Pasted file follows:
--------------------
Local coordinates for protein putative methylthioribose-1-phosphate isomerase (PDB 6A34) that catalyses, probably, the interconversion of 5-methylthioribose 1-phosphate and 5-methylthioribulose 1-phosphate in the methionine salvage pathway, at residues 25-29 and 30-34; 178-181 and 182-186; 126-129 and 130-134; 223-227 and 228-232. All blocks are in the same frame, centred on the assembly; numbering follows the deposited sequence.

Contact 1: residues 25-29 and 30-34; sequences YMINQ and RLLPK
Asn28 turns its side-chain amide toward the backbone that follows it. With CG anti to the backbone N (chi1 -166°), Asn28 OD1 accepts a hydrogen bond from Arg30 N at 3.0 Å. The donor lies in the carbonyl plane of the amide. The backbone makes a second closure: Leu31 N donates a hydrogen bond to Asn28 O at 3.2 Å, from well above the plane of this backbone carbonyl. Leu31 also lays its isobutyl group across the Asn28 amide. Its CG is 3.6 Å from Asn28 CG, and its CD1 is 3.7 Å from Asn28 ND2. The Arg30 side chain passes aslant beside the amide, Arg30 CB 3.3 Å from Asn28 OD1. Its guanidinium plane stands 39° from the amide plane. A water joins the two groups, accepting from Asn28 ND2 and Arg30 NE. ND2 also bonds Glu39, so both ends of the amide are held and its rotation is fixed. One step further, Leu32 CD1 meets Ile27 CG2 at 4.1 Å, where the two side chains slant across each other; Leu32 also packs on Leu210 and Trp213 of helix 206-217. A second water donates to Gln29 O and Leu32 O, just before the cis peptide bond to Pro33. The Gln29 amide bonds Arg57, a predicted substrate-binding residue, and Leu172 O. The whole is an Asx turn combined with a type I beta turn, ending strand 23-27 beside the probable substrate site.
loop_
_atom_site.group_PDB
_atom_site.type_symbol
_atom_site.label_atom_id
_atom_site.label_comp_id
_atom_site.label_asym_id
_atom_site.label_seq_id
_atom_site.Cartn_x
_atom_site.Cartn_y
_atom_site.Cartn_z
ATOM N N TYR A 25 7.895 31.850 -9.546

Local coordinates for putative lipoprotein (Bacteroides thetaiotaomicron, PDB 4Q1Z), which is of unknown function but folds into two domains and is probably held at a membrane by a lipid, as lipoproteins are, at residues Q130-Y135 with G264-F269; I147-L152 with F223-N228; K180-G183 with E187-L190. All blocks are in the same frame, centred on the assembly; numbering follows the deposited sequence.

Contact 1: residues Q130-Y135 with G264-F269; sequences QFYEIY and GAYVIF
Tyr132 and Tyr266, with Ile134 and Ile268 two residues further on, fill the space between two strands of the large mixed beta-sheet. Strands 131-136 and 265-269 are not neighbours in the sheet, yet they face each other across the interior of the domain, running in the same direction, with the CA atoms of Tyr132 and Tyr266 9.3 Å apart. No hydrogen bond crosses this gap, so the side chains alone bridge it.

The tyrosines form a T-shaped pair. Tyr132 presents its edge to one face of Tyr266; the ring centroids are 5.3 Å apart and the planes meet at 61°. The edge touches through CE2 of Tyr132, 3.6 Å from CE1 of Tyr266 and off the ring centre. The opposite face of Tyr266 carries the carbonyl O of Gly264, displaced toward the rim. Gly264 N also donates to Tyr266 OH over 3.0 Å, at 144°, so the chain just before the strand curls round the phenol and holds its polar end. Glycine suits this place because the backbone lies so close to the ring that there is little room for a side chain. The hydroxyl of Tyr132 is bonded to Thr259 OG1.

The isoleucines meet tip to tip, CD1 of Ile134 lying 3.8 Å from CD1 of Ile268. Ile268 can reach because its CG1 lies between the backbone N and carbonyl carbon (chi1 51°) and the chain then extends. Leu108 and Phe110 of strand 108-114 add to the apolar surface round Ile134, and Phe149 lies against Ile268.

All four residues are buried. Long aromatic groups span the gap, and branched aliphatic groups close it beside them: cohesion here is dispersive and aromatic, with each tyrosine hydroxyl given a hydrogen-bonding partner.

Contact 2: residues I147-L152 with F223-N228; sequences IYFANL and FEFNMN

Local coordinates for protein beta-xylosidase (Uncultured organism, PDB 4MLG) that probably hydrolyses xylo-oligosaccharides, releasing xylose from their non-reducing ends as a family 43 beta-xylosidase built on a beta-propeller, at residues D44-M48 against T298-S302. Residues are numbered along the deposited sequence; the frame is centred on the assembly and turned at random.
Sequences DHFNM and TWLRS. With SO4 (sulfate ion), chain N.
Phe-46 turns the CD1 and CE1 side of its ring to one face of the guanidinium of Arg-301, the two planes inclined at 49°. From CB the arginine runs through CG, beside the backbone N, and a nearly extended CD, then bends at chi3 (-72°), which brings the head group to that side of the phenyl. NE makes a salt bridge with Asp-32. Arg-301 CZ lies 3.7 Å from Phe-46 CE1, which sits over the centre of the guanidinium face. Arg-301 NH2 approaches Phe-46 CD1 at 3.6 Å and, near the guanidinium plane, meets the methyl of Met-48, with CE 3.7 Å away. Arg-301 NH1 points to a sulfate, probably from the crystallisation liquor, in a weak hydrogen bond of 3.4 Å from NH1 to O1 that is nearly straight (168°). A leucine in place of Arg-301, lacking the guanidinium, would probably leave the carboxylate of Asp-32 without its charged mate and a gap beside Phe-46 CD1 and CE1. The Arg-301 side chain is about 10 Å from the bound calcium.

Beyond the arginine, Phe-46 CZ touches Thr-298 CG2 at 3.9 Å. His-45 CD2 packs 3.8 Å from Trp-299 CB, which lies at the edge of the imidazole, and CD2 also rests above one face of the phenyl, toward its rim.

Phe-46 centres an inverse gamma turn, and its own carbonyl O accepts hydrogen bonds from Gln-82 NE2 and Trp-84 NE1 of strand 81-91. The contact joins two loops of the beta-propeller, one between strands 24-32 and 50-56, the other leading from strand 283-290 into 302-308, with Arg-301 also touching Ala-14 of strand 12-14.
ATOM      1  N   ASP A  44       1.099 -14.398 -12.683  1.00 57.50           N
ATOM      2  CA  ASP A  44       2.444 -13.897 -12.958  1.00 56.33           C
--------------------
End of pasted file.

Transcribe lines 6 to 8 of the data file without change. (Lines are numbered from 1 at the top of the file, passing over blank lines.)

_atom_site.type_symbol
_atom_site.label_atom_id
_atom_site.label_comp_id